First, glyphosate has undergone testing and scientific study for more than 30 years. The U.S. government has declared the chemical safe for use on crops and in agricultural production. The standards used by the government are as follows: “The U.S. EPA develops strict limits (or tolerances) for residues at 100 to 1,000 times lower than levels are at which health impacts might occur. These tolerance levels are considered safe based on average daily food intake by adults and children.” Those  opposed to biotechnology or the use of almost any agricultural chemical say these standards are not safe.  “It is the amount of exposure to a chemical that determines the potential for harm, not simply its presence or absence,” said Carl Winter, PhD, UC Davis. Levels 1,000 times lower than needed seems reasonable to both scientists and regulators. In addition, no credible evidence of health problems have been documented over the past 3 decades.

Second, consider the fact that the ARC study is just one study compared to a much larger body of work that has drawn a different conclusion. “Scientific experts who have considered the body of relevant research do not agree with a categorization of glyphosate as carcinogenic for a very simple reason – it’s clearly not. There is nothing in the data to support such claims, and nothing in the deep reservoir of real world experience with glyphosate, to justify such a move,” said   L. Val Giddings, with the Information Technology and Innovation Foundation. He also points out that the ARC study does not present any new research, but bases its conclusion on previously released research. Whether you believe the new study or not, keep in mind that, to date, the vast amount of science is on the side of glyphosate safety.

Should farmers stop using glyphosate? The Organic Consumer Association says yes.  In a statement released just moments after the ARC results were made public, they said, “The OCA calls on the U.S. EPA to do its job: Ban glyphosate now.” I do find it interesting that the same groups that say 30 years of testing on GMO food is not enough to prove their safety are calling for a ban on glyphosate based on one report.

As for farmers ready to head to the fields to plant a new crop, should they be worried about using glyphosate? Could they be sued or caught in a class action suit? Todd Janzen, ag law expert for Hoosier Ag Today, says no, “Nothing has changed with respect to EPA approval of glyphosate. All we have is one organization classifying it as something that ‘probably’ is carcinogenic.”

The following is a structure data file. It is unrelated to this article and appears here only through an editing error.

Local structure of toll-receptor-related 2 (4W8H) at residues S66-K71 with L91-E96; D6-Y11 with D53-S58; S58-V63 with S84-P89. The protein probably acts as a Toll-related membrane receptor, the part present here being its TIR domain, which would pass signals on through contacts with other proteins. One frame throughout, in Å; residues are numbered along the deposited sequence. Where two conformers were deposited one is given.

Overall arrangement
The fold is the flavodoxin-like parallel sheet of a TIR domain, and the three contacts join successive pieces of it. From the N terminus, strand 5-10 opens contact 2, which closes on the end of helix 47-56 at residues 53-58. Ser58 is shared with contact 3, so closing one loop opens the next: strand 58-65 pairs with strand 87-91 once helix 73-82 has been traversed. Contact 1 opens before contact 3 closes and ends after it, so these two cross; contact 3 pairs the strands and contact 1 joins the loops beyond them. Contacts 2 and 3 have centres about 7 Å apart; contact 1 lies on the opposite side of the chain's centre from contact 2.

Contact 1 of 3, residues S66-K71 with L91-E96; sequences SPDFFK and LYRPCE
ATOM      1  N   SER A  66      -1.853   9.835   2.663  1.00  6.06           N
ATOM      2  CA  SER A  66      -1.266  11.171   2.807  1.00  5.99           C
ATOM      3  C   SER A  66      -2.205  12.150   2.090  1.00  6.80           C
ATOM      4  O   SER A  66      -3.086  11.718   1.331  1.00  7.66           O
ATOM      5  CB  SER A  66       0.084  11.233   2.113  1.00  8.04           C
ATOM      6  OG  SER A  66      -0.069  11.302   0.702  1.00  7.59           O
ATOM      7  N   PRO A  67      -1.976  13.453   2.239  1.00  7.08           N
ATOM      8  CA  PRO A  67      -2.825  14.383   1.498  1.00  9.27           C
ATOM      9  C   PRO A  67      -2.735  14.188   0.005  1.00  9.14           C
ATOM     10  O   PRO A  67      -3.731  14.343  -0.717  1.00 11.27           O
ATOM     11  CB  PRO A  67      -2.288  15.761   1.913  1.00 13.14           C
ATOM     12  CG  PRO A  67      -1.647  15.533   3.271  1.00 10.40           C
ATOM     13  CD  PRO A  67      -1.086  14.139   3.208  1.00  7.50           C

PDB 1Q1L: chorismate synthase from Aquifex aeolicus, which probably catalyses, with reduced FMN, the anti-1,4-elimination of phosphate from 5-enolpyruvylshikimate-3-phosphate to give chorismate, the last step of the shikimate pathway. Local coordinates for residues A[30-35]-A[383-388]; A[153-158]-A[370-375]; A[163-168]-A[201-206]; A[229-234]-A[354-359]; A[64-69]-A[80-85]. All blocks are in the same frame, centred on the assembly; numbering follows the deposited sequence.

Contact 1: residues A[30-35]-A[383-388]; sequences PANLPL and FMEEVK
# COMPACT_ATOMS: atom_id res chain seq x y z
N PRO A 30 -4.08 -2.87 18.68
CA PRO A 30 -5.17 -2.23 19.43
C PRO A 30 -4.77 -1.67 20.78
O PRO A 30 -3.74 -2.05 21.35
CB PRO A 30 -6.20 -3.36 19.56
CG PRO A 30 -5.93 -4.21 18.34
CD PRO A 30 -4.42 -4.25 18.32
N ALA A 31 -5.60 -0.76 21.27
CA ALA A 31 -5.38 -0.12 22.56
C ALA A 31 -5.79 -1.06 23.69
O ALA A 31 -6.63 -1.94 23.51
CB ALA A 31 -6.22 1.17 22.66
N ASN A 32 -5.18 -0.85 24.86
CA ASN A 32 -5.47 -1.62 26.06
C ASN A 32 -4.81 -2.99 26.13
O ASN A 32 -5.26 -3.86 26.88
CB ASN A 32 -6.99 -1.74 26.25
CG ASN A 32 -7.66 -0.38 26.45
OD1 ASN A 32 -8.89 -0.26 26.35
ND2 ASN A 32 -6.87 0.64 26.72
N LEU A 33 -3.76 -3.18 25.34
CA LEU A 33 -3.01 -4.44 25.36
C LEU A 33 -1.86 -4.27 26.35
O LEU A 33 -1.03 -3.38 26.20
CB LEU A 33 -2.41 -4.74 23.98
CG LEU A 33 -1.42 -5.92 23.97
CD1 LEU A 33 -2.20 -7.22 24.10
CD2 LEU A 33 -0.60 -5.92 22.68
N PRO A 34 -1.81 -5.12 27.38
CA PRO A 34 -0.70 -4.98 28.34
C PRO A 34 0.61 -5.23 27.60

So, as you sort through the mountains of media coverage and the megabites of comments on social media, keep this in mind: As of today, glyphosate is safe to use on crops, and food from those crops poses no risk to your health.

 By Gary Truitt

Friday, March 6, 2015

Farmers do what it takes for their animals.

Indiana farmer uses hot tub to save baby cow

ROSSVILLE, Ind. - A Carroll County farmer took matters into his own hands to help save the life of a baby cow.
Dean Gangwer discovered a newborn calf in a snowbank this week. The third-generation farmer said he must have missed one of his cow's give birth.
"She decided to go off by herself, which a lot of cows do, they want to be alone, big old pile of snow, I found this calf laying in there," Gangwer explained.
He could tell the animal was in danger -- the calf’s body temperature was extremely low, he was barely breathing and he could hardly keep his eyes open.
Gangwer managed to get the calf -- now named Leroy -- in the back of his truck and took him home. Once home, the pair sat together in a hot tub. Although it was unconventional, Gangwer hoped it would help bring Leroy's body temperature back up to normal.
"I jumped in fully dressed, held Leroy up so he didn't drown, and him and I had a nice bath for an hour, so we both came out warm and I think the end story's gonna be great for him," Gangwer said.
After getting out of the hot tub, Gangwer took Leroy inside his home to dry him off. Then he wrapped the animal in electric blankets to help warm him up even more.
A day and a half later, Leroy's body temperature was back to normal and he even nursed for the first time Friday morning.
"Leroy's officially done hot-tubbing. Some sunbathing is definitely in his future out in the grass, but definitely his hot tub days are done," Gangwer said.
Gangwer said Leroy was getting stronger by the minute and he should be joining the rest of the herd soon.

Wednesday, February 18, 2015

Dates to Remember

Putnam County Farm Bureau is preparing for an active March.  This week we will have our second Legislative Update session, Saturday morning at 8 am.  In March we will be holding our Annual Meeting on Tuesday, March 10th.  Newsletters and cards are on the way.  March 14th is AG DAY in Putnam County starting with breakfast, a program, and the mini farm fest open to all.